By Rabbi Moshe Meir Weiss
Let’s continue our crash course on superior tefilah. The Gemora in Berachos asks, “What should a person do if he prays and his prayers go unanswered?” The Gemora answers, “Yachzor v’yispalel – Let him pray again! Shene’emar, Kavei el Hashem, chazak v’yameitz libecha, v’kavei el Hashem – Hope to Hashem, be strong and take courage, and hope again to Hashem.” The Gemora is educating us to the importance of multiple prayers for the same need. This is actually counter-intuitive., since by humans the opposite is true. If, for example, you ask me to borrow my car and I say no, and then you ask me again, you’re a pest. If you ask me a third time, I won’t answer the phone. But with Hashem it works to the contrary. Hashem desires to hear from us time after time.
We are taught in this week’s parsha concerning Moshe Rabbeinu when he prayed to appeal the decree against him not to enter into Eretz Yisroel, “Va’eschanan el Hashem – And he offered supplication to Hashem.” The Baal Haturim, the Rokei’ach and others reveal that the gematria of va’eschanan is 515, teaching us that Moshe Rabbeinu prayed 515 prayers to enter into Eretz Yisroel. Furthermore, if Hashem wouldn’t have told him, “Rav loch… al tosef – It’s enough for you… don’t add,” he would have prayed even more. The gematria of shira, another form of prayer, is also 515. This too is to convey the idea that when singing to Hashem we can have in mind for something specific many, many times over.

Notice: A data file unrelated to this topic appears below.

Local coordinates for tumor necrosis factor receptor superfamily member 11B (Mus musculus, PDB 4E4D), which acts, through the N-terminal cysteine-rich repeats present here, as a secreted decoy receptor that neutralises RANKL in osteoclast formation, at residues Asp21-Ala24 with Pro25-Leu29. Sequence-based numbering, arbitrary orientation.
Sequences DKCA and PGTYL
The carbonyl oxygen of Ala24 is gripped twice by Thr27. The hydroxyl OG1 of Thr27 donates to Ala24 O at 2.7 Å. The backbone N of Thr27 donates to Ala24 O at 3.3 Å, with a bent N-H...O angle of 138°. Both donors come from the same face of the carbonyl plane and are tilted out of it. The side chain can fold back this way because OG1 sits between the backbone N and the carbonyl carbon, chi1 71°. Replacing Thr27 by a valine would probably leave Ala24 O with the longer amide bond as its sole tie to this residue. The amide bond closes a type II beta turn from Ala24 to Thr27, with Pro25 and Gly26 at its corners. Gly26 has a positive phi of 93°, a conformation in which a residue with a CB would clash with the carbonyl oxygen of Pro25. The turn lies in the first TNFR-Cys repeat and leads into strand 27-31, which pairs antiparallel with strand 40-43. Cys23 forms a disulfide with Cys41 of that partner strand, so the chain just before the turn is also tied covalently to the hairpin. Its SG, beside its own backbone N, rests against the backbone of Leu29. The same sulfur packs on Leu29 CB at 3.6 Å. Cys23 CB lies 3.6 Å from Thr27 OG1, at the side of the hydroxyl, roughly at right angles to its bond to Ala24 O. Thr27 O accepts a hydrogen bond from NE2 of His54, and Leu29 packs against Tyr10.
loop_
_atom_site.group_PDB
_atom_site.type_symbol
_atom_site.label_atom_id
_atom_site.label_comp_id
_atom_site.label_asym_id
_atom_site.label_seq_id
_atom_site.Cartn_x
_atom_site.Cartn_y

In a similar vein, the Medrash asks, “Mipnei mah Imoseihen akoros – Why were our Matriarchs barren?” and the Medrash answers, “Mipnei shemisaveh haKodosh Boruch Hu lis’filosom – Because Hashem yearns to hear their many prayers.” We are also taught, “V’einei Leah rakos – The eyes of Leah were bereft of eyelashes.” This is to convey to us that she said so many prayers that she shouldn’t fall into the lot of Eisav that her eyelashes fell out.
From all of this we see that sometimes it’s not enough to ask Hashem for something once. Rather, He wants us to get closer to Him by storming the Kisei HaKovod, the Heavenly Throne multiple times. This means that we shouldn’t feel it’s sufficient to ask Hashem once for better shalom bais. Rather, we should keep at it until we succeed. The same thing is true for our livelihood, for nachas from our children, and for better health. We should never feel that we are pestering Hashem. Rather, it gives Him great joy when He sees that we realize that He, and only He, is the true source of our blessings.
We see this idea also on Yom Kippur when we repeatedly barrage Hashem with such petitions as k’ra ro’ah gizar dineinu, tear up a possible evil decree, or kosveinu b’sefer chaim tovim, write us in Your book of good life. We say these requests in Avinu Malkeinu many, many times over. One might wonder, since it says, “Ein shik’cha lifnei Kisei Kovodecha – There is no forgetfulness before Your Heavenly Throne.” Hashem already heard us. Why do we have to repeat it so many times? The answer is that Hashem yearns to hear from us, and to see that we realize that He is the Source of all our successes. In the merit of our learning to pray better, may Hashem fulfill our requests and bless us with long life, good health, and everything wonderful.
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